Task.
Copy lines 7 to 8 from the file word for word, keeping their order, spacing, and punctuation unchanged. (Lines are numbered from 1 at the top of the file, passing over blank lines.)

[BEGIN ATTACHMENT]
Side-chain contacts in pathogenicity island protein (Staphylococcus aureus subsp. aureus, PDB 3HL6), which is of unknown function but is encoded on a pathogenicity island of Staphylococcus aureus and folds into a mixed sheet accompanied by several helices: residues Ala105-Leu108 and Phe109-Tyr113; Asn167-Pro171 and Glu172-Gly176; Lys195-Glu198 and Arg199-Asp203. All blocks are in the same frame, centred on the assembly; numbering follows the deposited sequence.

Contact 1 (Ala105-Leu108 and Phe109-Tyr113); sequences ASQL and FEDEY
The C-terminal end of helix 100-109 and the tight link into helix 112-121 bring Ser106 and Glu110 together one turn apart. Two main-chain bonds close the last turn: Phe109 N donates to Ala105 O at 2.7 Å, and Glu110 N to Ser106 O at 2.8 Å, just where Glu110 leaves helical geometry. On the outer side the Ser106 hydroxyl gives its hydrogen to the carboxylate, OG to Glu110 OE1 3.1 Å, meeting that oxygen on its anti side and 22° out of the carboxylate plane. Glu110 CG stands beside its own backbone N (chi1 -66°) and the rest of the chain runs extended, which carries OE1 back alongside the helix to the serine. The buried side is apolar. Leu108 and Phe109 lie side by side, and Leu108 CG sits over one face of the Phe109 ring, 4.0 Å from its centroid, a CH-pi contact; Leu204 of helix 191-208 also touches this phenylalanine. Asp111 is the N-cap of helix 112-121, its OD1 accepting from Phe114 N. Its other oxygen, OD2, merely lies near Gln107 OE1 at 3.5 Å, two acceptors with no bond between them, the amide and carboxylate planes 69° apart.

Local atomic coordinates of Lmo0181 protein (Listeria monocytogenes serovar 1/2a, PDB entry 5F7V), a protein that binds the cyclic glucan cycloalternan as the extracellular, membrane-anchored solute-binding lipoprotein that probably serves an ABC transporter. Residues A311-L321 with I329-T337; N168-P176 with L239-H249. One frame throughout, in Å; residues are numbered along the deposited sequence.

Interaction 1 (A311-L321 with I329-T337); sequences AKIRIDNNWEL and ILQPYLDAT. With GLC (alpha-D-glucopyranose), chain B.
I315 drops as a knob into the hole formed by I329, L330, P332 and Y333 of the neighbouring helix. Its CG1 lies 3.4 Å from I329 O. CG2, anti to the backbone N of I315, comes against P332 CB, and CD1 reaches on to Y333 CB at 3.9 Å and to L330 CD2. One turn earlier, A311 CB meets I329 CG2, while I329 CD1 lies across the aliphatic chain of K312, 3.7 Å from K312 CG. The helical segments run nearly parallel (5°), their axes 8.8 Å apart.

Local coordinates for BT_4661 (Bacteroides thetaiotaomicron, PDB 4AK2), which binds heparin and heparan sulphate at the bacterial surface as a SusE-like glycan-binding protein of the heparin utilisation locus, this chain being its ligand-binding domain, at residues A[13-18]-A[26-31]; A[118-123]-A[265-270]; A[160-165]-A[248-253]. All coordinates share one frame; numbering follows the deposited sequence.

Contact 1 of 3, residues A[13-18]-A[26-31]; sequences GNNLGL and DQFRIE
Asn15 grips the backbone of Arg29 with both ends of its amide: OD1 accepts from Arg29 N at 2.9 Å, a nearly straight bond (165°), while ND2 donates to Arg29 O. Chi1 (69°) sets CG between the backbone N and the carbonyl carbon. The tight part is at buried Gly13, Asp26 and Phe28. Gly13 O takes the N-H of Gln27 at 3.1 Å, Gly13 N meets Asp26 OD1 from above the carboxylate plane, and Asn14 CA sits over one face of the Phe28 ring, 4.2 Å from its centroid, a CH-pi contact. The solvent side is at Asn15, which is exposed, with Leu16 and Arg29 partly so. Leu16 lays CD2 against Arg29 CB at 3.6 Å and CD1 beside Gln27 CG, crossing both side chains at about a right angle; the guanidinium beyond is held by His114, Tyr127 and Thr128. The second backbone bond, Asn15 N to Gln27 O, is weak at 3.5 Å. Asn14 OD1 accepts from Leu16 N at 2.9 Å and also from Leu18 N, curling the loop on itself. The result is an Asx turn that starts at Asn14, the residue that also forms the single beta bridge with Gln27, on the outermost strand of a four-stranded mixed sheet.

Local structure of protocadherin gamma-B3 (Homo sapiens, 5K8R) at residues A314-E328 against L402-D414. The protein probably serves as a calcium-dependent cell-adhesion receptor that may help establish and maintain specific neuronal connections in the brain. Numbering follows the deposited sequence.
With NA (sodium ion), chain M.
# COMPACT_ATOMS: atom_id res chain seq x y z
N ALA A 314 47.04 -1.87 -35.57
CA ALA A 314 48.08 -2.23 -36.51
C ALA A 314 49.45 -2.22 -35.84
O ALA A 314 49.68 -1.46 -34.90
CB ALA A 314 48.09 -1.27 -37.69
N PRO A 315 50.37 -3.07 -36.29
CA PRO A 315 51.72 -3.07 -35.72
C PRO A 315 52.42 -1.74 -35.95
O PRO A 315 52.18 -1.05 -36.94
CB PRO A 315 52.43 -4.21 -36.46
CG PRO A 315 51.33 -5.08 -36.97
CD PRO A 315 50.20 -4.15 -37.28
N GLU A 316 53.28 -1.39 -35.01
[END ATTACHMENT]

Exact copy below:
Local coordinates for BT_4661 (Bacteroides thetaiotaomicron, PDB 4AK2), which binds heparin and heparan sulphate at the bacterial surface as a SusE-like glycan-binding protein of the heparin utilisation locus, this chain being its ligand-binding domain, at residues A[13-18]-A[26-31]; A[118-123]-A[265-270]; A[160-165]-A[248-253]. All coordinates share one frame; numbering follows the deposited sequence.

Contact 1 of 3, residues A[13-18]-A[26-31]; sequences GNNLGL and DQFRIE